Evaluations capture Healthy NewsWorks impact
July 2018… Healthy NewsWorks student reporters showed improvements in health knowledge, research abilities, and interviewing skills each year of an analysis completed recently by two public health graduate students at the University of Pennsylvania.
Abigail Blauch and Samantha Calderone studied the results of Healthy NewsWorks program assessments conducted from 2014 to 2107. The purpose of their study was to explore strategies and challenges of conducting on-the-ground program evaluations, using the Healthy NewsWorks evaluation process as an example.
“It’s important that we showcase on-the-ground programs like this at public health conferences,” said Moriah Hall, MPH, associate director of the Master of Public Health (MPH) Program at the University of Pennsylvania and a Healthy NewsWorks board member, who served as research and evaluation manager for the study.
The graduate students presented their findings in a poster presentation at the recent Pennsylvania Public Health Association conference in Lancaster.
Measuring results against a rubric, or a defined set of learning objectives developed by Healthy NewsWorks, the graduate students looked at several aspects of the annual assessments:
• Pre/Post tests: 82 students evaluated during the 2016–17 school year showed a 50% improvement in scores on assessments completed at the start of the program versus those at the end of the program. Notable areas of improvement included identifying trustworthy websites; sourcing information; and preparing for an interview.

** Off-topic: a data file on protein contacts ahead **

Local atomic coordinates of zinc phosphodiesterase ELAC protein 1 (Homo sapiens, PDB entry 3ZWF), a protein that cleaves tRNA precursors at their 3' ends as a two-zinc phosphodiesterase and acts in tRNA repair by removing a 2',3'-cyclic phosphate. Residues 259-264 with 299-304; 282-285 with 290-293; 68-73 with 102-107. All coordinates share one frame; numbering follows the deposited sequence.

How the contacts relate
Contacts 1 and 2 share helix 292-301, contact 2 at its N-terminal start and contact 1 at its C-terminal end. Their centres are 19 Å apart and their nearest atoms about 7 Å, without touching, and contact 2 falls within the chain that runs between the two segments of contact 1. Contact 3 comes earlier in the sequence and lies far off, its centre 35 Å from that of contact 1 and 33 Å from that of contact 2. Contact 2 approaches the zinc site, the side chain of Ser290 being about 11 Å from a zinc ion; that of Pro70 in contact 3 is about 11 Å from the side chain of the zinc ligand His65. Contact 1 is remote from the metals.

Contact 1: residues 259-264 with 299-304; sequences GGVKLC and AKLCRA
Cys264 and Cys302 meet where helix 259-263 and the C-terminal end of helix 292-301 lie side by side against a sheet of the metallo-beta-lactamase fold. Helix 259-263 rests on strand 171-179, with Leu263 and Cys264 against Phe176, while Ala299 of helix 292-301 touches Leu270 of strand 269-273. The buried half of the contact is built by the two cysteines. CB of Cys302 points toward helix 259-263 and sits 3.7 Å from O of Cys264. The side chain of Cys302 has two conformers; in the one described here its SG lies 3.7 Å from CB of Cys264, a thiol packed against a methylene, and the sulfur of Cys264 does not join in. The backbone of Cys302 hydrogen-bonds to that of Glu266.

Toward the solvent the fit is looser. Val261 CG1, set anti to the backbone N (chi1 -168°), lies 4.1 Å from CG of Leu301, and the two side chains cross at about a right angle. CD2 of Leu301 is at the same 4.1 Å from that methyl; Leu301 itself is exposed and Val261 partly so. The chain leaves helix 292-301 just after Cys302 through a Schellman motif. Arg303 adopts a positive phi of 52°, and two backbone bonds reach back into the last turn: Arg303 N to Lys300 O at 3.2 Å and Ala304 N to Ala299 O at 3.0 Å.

• Content analysis: Healthy eating was a primary topic in the school health newspapers all three years. Active lifestyle became a primary focus area in 2016-17.
• Qualitative analysis: Students cited nutrition and physical activity as well as interviewing and research skills as their most meaningful reporting experiences.
“Across all questions on the pre- and post-assessments between 2014–17, student reporters showed improvement on post-assessments in identifying trustworthy information, interviewing skills, and listing a variety of healthy habits,” the graduate students concluded.
“We are very excited to see our evaluations not only capturing important progress by the student reports in our program but also shedding light on how best to capture the impact of programs such as ours,” said Marian Uhlman, executive director of Healthy NewsWorks. “We’re very grateful to Abby, Sam, and Moriah for their hard work and thoughtful approach behind this study.”
The Pennsylvania Public Health Association works to promote the health of Pennsylvania residents by advancing sound public health policies and practice. Public health students and professionals from across Pennsylvania attended the April conference.
Other topics addressed during the conference included health data management, strategies for improving health care access, advocacy to counter the opiod crisis, and integrating nutrition programs into the community.